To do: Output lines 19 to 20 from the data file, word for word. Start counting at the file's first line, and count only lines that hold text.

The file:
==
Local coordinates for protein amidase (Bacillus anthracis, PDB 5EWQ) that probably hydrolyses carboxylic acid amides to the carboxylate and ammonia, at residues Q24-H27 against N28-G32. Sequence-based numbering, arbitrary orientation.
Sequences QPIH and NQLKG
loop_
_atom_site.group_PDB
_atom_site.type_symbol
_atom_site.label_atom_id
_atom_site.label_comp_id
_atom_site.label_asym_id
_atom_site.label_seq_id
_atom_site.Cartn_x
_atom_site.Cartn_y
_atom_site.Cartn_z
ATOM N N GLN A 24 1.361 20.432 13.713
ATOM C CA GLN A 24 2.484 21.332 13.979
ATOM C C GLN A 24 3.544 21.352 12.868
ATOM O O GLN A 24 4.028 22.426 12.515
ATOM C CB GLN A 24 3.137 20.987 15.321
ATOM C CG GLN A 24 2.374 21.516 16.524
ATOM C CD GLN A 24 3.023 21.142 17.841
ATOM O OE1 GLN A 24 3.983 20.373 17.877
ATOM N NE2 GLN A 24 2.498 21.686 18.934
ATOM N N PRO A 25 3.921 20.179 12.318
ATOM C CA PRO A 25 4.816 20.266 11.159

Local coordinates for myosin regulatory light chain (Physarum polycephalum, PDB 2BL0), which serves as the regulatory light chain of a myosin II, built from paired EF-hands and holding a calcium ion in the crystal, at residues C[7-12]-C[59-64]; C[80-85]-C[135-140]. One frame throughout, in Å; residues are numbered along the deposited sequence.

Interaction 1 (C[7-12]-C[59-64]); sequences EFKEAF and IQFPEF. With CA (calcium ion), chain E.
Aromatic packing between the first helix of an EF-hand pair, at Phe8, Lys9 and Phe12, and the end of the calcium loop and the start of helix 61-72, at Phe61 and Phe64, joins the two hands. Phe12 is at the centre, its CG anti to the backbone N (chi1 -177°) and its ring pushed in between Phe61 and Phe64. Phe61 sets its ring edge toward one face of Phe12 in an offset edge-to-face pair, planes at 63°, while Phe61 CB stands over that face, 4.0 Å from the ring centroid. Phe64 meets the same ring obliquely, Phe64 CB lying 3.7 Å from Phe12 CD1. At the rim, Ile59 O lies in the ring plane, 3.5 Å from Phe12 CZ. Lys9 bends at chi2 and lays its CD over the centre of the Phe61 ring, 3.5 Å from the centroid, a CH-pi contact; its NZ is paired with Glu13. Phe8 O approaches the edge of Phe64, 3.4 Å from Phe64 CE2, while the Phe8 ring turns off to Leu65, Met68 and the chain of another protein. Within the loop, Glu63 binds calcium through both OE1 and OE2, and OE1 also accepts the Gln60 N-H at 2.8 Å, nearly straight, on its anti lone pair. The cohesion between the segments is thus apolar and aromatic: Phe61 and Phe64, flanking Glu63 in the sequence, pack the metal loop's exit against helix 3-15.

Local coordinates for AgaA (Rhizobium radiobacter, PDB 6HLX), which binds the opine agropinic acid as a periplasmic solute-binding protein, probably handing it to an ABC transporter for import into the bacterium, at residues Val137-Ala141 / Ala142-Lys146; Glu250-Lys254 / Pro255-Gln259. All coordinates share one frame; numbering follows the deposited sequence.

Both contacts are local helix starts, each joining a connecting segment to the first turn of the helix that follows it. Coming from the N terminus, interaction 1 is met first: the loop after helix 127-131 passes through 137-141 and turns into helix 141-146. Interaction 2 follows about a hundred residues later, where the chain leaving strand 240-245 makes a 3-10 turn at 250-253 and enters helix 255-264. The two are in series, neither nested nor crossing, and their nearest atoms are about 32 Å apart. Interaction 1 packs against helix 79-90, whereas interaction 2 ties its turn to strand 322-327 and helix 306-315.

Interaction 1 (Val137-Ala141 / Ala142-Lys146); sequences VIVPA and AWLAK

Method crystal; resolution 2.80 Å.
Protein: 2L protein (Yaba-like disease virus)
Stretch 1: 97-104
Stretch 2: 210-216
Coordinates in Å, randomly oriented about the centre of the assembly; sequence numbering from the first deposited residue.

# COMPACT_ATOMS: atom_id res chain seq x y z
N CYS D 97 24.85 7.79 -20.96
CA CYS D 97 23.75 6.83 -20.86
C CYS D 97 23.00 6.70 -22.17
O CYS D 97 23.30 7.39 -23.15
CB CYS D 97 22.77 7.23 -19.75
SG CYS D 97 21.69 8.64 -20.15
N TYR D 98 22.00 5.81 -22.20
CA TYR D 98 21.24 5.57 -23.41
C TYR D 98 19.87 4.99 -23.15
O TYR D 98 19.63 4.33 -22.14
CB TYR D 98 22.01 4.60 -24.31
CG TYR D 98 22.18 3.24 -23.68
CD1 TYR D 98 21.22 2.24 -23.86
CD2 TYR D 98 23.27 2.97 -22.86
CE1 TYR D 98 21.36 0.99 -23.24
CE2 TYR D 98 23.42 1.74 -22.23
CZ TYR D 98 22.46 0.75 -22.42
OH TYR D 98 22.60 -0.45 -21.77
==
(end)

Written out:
ATOM C CD GLN A 24 3.023 21.142 17.841
ATOM O OE1 GLN A 24 3.983 20.373 17.877